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Therapeutic cells may be here soon

The head of a company that cloned human cells surprises senators; critics are skeptical.

Washington Bureau Chieffritz
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© St. Petersburg Times,
published December 5, 2001

WASHINGTON -- The president of a company involved in cloning research suggested Tuesday that in the next six months his firm will develop human cells with the potential to cure degenerative illnesses that kill an estimated 3,000 people a day.

Members of a Senate subcommittee were surprised by the testimony of Michael West, president of Advanced Cell Technology of Worcester, Mass. Although West's company recently announced it has successfully cloned human cells, the senators said they were unaware that more breakthroughs could be expected in the near future.

West's testimony was viewed with some skepticism in the biotechnology industry, however, and West admitted he could be wrong. "Science moves at an unpredictable pace," he said.

West, an intense, soft-spoken man, argued against a proposed six-month federal ban on cloning of human cells, noting that more than 500,000 people will die of degenerative diseases during that period. Without such a ban, he said, perhaps some of them might be saved by the work of his firm.

He predicted that the first three illnesses that may be treated with his technology, nuclear cell transfer, are Parkinson's, heart disease and diabetes. He said he would be disappointed if he hadn't found a way to create cells with that potential by mid 2002.

Opponents of a cloning ban were overjoyed by West's testimony. They indicated they intend to cite it in the upcoming cloning debate in Congress to demonstrate that the benefits of this research far outweigh the moral questions posed by opponents.

"I find that exhilarating," said Sen. Tom Harkin, D-Iowa, chairman of the Appropriations Subcommittee on Labor, Health and Human Services, and Education. "Rather than a moratorium ... I think we ought to promote and support as much as we can the nuclear cell transfer."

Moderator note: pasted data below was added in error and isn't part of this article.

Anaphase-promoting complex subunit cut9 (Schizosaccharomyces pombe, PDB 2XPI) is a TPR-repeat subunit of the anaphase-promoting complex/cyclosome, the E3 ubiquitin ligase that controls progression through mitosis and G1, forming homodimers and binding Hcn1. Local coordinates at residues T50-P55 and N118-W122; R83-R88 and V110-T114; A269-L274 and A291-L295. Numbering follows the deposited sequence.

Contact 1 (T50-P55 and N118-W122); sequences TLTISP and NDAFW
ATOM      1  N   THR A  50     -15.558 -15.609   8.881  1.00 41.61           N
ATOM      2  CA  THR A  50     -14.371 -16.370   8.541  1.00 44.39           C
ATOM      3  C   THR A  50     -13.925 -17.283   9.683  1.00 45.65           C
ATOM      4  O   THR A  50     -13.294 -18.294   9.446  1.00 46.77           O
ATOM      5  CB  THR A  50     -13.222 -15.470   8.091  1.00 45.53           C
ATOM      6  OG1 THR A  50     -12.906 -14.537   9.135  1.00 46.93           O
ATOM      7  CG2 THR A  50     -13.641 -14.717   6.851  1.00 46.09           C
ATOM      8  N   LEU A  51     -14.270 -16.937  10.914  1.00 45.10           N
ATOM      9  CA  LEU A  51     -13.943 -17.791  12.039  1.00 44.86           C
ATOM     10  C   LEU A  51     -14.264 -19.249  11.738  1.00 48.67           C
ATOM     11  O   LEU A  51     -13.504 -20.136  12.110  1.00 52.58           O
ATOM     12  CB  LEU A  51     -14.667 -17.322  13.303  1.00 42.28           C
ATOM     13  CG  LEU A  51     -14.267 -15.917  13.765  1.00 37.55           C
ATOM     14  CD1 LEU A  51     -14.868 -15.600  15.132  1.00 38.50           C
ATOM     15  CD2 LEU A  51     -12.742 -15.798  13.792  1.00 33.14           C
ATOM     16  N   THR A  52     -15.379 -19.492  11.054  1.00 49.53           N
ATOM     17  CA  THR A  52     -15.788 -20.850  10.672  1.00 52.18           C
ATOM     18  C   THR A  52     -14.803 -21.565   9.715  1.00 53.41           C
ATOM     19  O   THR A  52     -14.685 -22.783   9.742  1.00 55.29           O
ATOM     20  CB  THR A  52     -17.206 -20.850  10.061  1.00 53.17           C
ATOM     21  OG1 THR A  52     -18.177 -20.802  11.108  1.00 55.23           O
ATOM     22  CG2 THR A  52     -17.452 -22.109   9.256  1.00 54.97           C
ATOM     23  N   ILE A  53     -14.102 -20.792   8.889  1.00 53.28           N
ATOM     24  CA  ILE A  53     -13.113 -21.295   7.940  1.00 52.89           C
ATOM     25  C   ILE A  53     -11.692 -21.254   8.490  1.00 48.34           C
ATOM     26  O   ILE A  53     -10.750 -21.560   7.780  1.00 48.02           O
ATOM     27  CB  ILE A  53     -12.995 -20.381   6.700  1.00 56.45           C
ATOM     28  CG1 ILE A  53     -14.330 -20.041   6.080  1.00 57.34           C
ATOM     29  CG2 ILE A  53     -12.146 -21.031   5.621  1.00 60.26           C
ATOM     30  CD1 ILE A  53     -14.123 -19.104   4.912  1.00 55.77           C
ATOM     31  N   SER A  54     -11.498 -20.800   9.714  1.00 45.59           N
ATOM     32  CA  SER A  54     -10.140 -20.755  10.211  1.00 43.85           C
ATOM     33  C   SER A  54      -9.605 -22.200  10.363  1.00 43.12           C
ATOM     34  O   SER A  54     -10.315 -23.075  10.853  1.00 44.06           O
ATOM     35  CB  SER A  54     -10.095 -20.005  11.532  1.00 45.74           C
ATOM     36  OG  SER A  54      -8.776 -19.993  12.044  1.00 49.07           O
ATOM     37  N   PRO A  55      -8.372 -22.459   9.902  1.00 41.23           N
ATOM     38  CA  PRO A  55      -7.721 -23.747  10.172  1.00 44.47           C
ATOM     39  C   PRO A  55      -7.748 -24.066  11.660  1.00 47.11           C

Advanced Cell Technology made headlines last week when it announced that it had successfully cloned clusters of human cells. The news caused opponents of such research to renew their efforts to impose a ban on cloning of all human cells. At present, the only ban applies to federally funded research that goes beyond 64 existing stem cell lines.

Sen. Sam Brownback, R-Kan., called on the Senate to enact either a permanent ban on all human cell cloning, similar to one that passed this year in the House, or a six-month moratorium that would enable policymakers to study the moral ramifications of the latest breakthrough.

"This is (an issue) that shouldn't be decided by private companies," Brownback said, referring to Advanced Cell Technology and other firms involved in cell research.

Sen. Arlen Specter, R-Pa., quickly challenged Brownback, asking why scientists should not be entitled to make these decisions, with the help of their ethical advisory boards.

"Why should these decisions be made in Room 192 of the Dirksen Senate Office Building (where the hearing was held) rather than in a laboratory?" Specter demanded.

"This is the appropriate place," Brownback replied. "This is where the people's business is discussed."